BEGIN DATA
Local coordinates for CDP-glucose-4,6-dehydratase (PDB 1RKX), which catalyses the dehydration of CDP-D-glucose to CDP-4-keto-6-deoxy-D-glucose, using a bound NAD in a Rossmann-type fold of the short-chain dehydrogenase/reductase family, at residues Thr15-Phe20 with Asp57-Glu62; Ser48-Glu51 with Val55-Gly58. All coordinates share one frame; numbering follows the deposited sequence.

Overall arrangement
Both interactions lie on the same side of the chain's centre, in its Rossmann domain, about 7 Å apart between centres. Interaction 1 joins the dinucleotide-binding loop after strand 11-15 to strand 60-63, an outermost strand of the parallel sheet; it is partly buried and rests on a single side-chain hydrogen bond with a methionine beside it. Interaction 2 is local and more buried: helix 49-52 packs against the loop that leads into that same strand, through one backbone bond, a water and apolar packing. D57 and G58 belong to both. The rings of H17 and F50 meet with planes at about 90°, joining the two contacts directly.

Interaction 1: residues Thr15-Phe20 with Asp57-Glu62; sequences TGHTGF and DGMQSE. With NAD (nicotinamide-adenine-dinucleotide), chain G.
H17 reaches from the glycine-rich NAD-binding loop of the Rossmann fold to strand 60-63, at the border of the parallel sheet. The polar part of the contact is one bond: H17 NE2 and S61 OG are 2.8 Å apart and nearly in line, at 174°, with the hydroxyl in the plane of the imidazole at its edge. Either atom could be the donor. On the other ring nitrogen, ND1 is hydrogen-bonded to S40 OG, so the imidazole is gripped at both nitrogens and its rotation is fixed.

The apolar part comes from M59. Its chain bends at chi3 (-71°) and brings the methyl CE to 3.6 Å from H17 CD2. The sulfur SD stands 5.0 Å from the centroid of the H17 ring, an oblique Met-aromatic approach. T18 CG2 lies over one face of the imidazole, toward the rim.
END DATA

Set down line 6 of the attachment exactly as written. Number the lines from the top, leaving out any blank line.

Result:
The apolar part comes from M59. Its chain bends at chi3 (-71°) and brings the methyl CE to 3.6 Å from H17 CD2. The sulfur SD stands 5.0 Å from the centroid of the H17 ring, an oblique Met-aromatic approach. T18 CG2 lies over one face of the imidazole, toward the rim.